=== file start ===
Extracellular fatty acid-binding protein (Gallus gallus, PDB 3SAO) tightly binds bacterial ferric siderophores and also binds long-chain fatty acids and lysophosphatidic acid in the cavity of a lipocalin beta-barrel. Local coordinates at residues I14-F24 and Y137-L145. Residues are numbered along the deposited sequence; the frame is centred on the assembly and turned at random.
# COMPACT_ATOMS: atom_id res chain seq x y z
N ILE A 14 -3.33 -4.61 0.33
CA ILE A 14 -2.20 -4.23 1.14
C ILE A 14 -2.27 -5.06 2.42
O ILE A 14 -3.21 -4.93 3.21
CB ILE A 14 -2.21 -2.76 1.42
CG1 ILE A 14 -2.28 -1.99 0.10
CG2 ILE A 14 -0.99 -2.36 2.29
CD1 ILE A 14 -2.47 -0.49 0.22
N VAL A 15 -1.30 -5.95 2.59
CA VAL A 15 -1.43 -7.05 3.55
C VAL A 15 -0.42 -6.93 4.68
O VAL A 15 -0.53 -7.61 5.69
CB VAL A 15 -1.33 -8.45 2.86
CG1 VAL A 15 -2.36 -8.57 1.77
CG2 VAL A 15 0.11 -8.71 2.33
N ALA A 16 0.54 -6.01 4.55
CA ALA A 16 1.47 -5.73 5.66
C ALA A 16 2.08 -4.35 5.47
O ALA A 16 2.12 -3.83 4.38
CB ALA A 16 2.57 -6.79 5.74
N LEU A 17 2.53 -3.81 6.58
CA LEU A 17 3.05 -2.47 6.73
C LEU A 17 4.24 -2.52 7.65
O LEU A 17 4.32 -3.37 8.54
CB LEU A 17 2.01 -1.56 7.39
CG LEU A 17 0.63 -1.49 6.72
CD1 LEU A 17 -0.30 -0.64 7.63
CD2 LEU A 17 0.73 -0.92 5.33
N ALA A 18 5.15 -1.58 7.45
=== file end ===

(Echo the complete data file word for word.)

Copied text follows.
Extracellular fatty acid-binding protein (Gallus gallus, PDB 3SAO) tightly binds bacterial ferric siderophores and also binds long-chain fatty acids and lysophosphatidic acid in the cavity of a lipocalin beta-barrel. Local coordinates at residues I14-F24 and Y137-L145. Residues are numbered along the deposited sequence; the frame is centred on the assembly and turned at random.
# COMPACT_ATOMS: atom_id res chain seq x y z
N ILE A 14 -3.33 -4.61 0.33
CA ILE A 14 -2.20 -4.23 1.14
C ILE A 14 -2.27 -5.06 2.42
O ILE A 14 -3.21 -4.93 3.21
CB ILE A 14 -2.21 -2.76 1.42
CG1 ILE A 14 -2.28 -1.99 0.10
CG2 ILE A 14 -0.99 -2.36 2.29
CD1 ILE A 14 -2.47 -0.49 0.22
N VAL A 15 -1.30 -5.95 2.59
CA VAL A 15 -1.43 -7.05 3.55
C VAL A 15 -0.42 -6.93 4.68
O VAL A 15 -0.53 -7.61 5.69
CB VAL A 15 -1.33 -8.45 2.86
CG1 VAL A 15 -2.36 -8.57 1.77
CG2 VAL A 15 0.11 -8.71 2.33
N ALA A 16 0.54 -6.01 4.55
CA ALA A 16 1.47 -5.73 5.66
C ALA A 16 2.08 -4.35 5.47
O ALA A 16 2.12 -3.83 4.38
CB ALA A 16 2.57 -6.79 5.74
N LEU A 17 2.53 -3.81 6.58
CA LEU A 17 3.05 -2.47 6.73
C LEU A 17 4.24 -2.52 7.65
O LEU A 17 4.32 -3.37 8.54
CB LEU A 17 2.01 -1.56 7.39
CG LEU A 17 0.63 -1.49 6.72
CD1 LEU A 17 -0.30 -0.64 7.63
CD2 LEU A 17 0.73 -0.92 5.33
N ALA A 18 5.15 -1.58 7.45